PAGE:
A more comprehensive view of the therapists’ experience is best understood through exploration of the six distinct themes that emerged from the interviews: funding and equipment, institutional support, interdisciplinary conflict, role expectations, professional development, and staffing.
Funding and Equipment
The participants described funding as a major barrier, particularly affording program vehicles. They reported that funding for driving rehabilitation programs consisted of financial assistance for further program development and donations or financial assistance for acquiring program equipment. The participants defined funding as money for equipment, additional staff, and services that clients might not be able to afford. Within facilities, funding was provided through donations, fundraising, and grants. The hospital where Angela worked held many fundraisers over a year, with all proceeds used for payment for a vehicle. Jessica’s program was provided with a vehicle obtained from a vendor’s private donation. Another issue concerned the lack of affordable services for many clients. As Casey stated, “I do have some patients that can’t afford the equipment. . . . That’s our biggest barrier, the affordability of equipment for people that need it.” In Casey’s situation, the state in which she worked provided “a grant [that] covers the cost of the evaluation and training for people that don’t have insurance coverage” and a “United Way grant” that provided facility funding for specified numbers of evaluations and training. To emphasize the need for funding, Jessica stated that “it’s not a cheap program, as far as vehicles, as far as getting the equipment. . . . We need specific things, specific things with the car, specific things with the van.” Monetary assistance was a recurring theme throughout all interviews, reinforcing the idea that a successful program requires some source of funding.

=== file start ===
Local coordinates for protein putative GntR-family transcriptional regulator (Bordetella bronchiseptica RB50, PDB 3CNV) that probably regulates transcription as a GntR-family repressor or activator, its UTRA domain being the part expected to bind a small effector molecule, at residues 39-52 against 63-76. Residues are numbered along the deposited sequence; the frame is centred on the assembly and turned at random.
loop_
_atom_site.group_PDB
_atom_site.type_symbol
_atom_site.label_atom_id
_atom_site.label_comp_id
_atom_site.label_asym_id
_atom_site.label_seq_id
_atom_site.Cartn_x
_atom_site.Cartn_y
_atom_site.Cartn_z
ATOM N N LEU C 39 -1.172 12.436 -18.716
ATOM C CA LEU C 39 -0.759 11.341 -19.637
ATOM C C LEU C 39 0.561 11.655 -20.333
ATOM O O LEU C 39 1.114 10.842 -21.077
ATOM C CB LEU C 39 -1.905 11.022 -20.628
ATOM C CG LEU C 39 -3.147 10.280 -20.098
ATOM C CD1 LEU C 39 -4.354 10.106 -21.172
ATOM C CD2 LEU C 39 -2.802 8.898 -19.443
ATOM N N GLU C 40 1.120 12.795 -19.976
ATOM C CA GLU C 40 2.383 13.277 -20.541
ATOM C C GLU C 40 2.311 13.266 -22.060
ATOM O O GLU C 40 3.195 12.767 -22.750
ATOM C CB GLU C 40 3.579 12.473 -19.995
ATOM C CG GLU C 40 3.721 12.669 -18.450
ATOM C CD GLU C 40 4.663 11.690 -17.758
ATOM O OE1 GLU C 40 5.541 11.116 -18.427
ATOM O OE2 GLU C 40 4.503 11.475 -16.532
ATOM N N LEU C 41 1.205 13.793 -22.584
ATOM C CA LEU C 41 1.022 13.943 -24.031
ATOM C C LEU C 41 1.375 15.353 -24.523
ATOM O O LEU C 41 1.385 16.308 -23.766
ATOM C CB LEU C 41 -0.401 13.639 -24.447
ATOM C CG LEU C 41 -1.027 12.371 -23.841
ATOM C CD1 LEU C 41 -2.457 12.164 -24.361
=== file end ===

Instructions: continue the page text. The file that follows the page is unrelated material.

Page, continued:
Institutional Support
The participants defined institutional support as assistance from within the department, support from coworkers, and the willingness of managers to stand behind a program to make it successful. Most of the participants expressed that their institutions were supportive but had limited knowledge of the services the program provided. Tara explained this situation:

Frustration . . . trying to get people on board and to understand what we were doing. . . . I don’t think the physicians really knew what kind of service we [were] able to give them. . . . They really need to get the support of their management, and to make it very clear this is a risky endeavor and things can happen, so everyone is understanding when they start.

Jessica also suggested that knowledge was a factor in sustaining a program, as well as full support from staff members, especially new employees. Jessica stated that “there was definitely an education curve. . . . We were at a point at our facility, there was a lot of changeover in the management above us, which meant we were doing a lot of educating and reeducating.” Angela found that support from the initial stages of program development made sustaining the program a successful experience: